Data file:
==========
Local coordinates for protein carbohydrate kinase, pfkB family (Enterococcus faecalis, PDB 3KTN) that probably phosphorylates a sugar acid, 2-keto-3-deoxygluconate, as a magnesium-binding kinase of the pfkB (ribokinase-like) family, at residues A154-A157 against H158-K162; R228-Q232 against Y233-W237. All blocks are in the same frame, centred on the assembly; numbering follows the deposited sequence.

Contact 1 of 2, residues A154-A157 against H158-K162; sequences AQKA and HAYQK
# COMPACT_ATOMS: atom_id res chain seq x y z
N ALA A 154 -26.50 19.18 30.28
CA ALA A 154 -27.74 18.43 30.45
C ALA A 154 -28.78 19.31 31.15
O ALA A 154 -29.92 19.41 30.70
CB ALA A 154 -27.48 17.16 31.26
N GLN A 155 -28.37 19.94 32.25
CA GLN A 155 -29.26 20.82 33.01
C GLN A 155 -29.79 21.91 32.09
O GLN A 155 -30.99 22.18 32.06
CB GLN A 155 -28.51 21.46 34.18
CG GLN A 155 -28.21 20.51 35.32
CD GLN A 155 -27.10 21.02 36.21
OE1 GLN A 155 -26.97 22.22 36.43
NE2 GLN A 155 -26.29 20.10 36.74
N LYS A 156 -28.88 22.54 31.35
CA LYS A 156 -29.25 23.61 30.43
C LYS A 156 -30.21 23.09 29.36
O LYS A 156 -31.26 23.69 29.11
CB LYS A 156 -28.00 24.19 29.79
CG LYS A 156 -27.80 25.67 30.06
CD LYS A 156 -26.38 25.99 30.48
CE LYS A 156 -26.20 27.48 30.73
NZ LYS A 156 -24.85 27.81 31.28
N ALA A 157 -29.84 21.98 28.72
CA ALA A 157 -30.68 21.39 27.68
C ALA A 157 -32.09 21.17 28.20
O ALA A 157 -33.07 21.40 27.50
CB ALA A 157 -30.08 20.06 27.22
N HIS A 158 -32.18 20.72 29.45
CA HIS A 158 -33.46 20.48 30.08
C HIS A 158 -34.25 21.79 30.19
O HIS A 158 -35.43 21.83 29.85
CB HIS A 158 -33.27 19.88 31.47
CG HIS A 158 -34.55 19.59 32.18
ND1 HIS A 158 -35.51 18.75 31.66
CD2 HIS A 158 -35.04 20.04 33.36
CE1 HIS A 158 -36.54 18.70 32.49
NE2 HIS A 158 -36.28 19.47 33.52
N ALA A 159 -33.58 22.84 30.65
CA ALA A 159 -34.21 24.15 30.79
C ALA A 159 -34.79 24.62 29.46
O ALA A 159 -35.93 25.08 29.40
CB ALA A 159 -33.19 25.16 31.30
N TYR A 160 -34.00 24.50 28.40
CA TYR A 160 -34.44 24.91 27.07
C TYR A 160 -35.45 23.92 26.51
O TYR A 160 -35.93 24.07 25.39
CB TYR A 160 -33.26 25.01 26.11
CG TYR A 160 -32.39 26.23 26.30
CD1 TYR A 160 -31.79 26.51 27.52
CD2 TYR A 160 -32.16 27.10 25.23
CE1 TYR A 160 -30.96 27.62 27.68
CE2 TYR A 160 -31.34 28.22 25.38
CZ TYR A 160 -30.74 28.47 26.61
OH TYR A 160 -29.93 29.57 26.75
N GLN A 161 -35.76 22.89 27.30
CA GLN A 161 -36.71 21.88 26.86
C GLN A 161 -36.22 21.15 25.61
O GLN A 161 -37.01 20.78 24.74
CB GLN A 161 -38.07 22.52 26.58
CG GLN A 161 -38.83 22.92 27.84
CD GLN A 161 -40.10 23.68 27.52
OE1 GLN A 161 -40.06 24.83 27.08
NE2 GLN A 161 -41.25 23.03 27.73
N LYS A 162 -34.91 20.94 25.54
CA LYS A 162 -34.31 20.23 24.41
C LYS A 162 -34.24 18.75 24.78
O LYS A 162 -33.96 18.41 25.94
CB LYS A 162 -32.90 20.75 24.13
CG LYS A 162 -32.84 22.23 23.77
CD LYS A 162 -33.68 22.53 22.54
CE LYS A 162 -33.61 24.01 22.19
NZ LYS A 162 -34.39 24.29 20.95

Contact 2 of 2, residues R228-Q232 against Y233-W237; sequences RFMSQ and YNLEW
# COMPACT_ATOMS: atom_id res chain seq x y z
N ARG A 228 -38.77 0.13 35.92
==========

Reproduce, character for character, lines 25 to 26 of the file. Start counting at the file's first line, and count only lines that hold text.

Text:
CE LYS A 156 -26.20 27.48 30.73
NZ LYS A 156 -24.85 27.81 31.28